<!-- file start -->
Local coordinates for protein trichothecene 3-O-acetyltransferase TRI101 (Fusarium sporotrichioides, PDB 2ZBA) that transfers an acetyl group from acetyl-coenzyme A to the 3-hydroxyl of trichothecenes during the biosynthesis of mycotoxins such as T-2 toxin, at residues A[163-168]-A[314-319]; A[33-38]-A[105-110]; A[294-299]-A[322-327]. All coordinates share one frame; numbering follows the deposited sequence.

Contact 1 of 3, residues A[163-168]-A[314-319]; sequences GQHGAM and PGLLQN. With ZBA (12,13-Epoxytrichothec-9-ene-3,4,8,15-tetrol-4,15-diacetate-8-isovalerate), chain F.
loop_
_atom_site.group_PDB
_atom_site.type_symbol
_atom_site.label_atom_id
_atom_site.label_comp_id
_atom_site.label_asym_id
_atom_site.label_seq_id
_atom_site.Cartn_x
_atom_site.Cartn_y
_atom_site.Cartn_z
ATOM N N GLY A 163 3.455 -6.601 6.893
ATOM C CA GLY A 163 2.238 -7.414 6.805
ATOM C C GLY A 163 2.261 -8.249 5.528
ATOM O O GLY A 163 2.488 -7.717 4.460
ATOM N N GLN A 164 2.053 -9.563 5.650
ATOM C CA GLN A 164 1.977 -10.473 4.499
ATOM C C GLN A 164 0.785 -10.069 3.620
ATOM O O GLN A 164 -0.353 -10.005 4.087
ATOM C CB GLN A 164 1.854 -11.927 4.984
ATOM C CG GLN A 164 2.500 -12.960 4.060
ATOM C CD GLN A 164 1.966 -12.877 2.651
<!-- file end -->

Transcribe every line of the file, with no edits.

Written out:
Local coordinates for protein trichothecene 3-O-acetyltransferase TRI101 (Fusarium sporotrichioides, PDB 2ZBA) that transfers an acetyl group from acetyl-coenzyme A to the 3-hydroxyl of trichothecenes during the biosynthesis of mycotoxins such as T-2 toxin, at residues A[163-168]-A[314-319]; A[33-38]-A[105-110]; A[294-299]-A[322-327]. All coordinates share one frame; numbering follows the deposited sequence.

Contact 1 of 3, residues A[163-168]-A[314-319]; sequences GQHGAM and PGLLQN. With ZBA (12,13-Epoxytrichothec-9-ene-3,4,8,15-tetrol-4,15-diacetate-8-isovalerate), chain F.
loop_
_atom_site.group_PDB
_atom_site.type_symbol
_atom_site.label_atom_id
_atom_site.label_comp_id
_atom_site.label_asym_id
_atom_site.label_seq_id
_atom_site.Cartn_x
_atom_site.Cartn_y
_atom_site.Cartn_z
ATOM N N GLY A 163 3.455 -6.601 6.893
ATOM C CA GLY A 163 2.238 -7.414 6.805
ATOM C C GLY A 163 2.261 -8.249 5.528
ATOM O O GLY A 163 2.488 -7.717 4.460
ATOM N N GLN A 164 2.053 -9.563 5.650
ATOM C CA GLN A 164 1.977 -10.473 4.499
ATOM C C GLN A 164 0.785 -10.069 3.620
ATOM O O GLN A 164 -0.353 -10.005 4.087
ATOM C CB GLN A 164 1.854 -11.927 4.984
ATOM C CG GLN A 164 2.500 -12.960 4.060
ATOM C CD GLN A 164 1.966 -12.877 2.651